Infection, Men's Health, Women's Health and Childbirth

Syphilis is a sexually transmitted disease (STD) that is prevalent in sexually active adults, pregnant women, and newborns born to mothers with syphilis. As of 2013, over 56,000 new cases of syphilis were reported. This is higher than new cases of HIV. The number of cases in newborns is going down is due to better screening during pregnancy and education. Syphilis is a sexually transmitted bacterial infection. The bacteria is a spirochete known as Treponema pallidum. When the infection first appears, there is a small bump somewhere near where transmission occurred. These sores known as a chancre, are usually in the genital area, anal area, or around the mouth. The chancre contains the bacteria and contact with the sore can spread the infection. Syphilis can stay in the body for years without causing symptoms so early treatment is important. Latent syphilis in the late stages can cause issues in the brain, heart, and cause damage to many other organs. It can be fatal. This article will help you understand more about syphilis, how it is managed, and prevention tips.

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The symptoms of syphilis usually follow the stage of the disease. The latent stage of the disease has no outward symptoms. The stages of syphilis with accompanying symptoms are as follows:

Primary Stage

  • Painless Sore/Chancre

Secondary Stage

  • Rash all over the body
  • Muscle aches
  • Fever
  • Sore throat
  • Lymph node swelling

Tertiary Stage

  • Memory loss
  • Trouble thinking
  • Heart conditions
  • Liver disease
  • Joint pain
  • Bone disease


There are three stages to syphilis:

Primary. This is when the chancre first appears. The incubation period for syphilis is around 10 to 90 days, but symptoms average about 21 days after infection. The sore/chancre is most often small, round, and isn’t painful. Wherever the chancre is found is the site of transmission. These sores last from 3 to 6 weeks and treatment needs to be started at this time to prevent transmission to others and progression of the disease.

Secondary. Between 6 weeks and 3 months after the chancre heals, the secondary stage of syphilis begins. A rash appears on the body but does not itch. These are rough, red, and brown spots that most often occur on the soles of the feet and palms of the hands. If there is no treatment, the disease progresses to latent syphilis.

Latent/Tertiary. This stage appears after the one-year mark and can persist up to 30 years or longer. There are usually no symptoms of syphilis, but you are still infected. This stage can cause damage to the organs and nervous system. There is even a possibility of death from latent/tertiary syphilis.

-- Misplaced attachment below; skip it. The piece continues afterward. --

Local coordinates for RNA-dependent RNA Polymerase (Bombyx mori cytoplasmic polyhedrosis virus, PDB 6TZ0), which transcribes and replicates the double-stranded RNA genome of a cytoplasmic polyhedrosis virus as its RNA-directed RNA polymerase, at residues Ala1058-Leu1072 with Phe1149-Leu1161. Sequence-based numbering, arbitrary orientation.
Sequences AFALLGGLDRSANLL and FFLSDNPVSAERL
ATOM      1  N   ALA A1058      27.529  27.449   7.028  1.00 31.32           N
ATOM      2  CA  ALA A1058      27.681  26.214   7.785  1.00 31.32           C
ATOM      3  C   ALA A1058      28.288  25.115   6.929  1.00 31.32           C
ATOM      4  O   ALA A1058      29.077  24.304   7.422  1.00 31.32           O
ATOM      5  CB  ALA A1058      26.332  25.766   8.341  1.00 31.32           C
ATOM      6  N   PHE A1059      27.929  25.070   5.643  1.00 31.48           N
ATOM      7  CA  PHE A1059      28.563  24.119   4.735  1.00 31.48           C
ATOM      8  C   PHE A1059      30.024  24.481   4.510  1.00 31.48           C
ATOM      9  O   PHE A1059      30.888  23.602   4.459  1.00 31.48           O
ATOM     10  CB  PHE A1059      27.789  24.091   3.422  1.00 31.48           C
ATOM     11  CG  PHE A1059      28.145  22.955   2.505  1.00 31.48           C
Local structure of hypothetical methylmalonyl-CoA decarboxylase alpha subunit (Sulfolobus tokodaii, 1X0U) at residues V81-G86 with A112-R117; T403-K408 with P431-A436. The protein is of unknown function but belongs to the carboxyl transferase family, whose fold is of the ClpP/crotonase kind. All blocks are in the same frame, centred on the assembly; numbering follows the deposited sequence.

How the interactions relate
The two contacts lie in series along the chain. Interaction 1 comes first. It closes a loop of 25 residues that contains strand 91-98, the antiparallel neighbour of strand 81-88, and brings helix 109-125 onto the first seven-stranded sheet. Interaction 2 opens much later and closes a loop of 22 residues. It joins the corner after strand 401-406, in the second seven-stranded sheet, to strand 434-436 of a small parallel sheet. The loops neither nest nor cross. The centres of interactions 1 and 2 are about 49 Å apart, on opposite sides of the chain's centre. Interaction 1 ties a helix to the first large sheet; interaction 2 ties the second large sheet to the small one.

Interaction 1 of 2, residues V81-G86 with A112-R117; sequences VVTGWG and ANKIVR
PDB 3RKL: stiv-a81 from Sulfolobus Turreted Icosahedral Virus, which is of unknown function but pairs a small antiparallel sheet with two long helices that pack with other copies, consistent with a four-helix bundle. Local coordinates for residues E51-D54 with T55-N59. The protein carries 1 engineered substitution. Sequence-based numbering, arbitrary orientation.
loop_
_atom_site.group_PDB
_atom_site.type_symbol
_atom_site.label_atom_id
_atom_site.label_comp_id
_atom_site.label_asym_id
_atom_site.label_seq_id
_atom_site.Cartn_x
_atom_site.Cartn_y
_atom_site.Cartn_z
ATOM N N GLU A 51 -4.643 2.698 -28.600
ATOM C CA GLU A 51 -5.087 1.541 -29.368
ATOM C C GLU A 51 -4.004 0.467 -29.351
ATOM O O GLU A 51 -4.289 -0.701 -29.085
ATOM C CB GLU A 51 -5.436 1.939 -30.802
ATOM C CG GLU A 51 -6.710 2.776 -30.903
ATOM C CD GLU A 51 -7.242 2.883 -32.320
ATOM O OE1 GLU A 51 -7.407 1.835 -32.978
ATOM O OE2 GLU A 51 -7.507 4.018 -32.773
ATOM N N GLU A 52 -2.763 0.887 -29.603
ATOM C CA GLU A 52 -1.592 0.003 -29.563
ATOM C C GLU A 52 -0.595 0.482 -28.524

Risk Factors

Syphilis is transmitted sexually. You cannot contract syphilis from the public or shared spaces, such as toilet seats, doorknobs, or swimming pools. The following behaviors do raise your risk of infection:

  • Not using a condom during sex
  • Compromised immune system (HIV, AIDS, or other conditions that weaken immunity)
  • Gay men
  • Multiple sexual partners
  • Street drug use
  • Pregnant women with syphilis can spread the infection to their baby
  • Touching a chancre on someone’s skin


Any tests for syphilis need to look for the spirochete, treponema. They can also look for antibodies to the bacteria which build up over time. Testing can be on blood, spinal fluid, or the fluid from the chancre. They include:

VDRL – Venereal Disease Research Laboratory and RPR – Rapid Plasma Reagin. These are the first line of testing for sexually transmitted diseases, but will not tell you if you are infected with syphilis. They can also be positive due to other disease processes “false positive.” Your doctor will usually start with these tests and then move on to a more specific test.

Treponema Testing – FTA-ABS, TP-PA, and EIA. These tests detect the pregnant antibodies to the syphilis bacteria. This test needs to be performed on every pregnant woman during the prenatal screening tests and at the third-trimester workup. These tests should also be done on newborns born to mothers that have positive test results for syphilis, even if the infection is not active.

Cultures. A sample of fluid from either the spinal fluid or an active chancre can reveal the bacteria. Syphilis is often diagnosed before needing this test but can be helpful in later stages where there are neurological symptoms. In that case, a lumbar puncture may be performed and testing is done on the spinal fluid.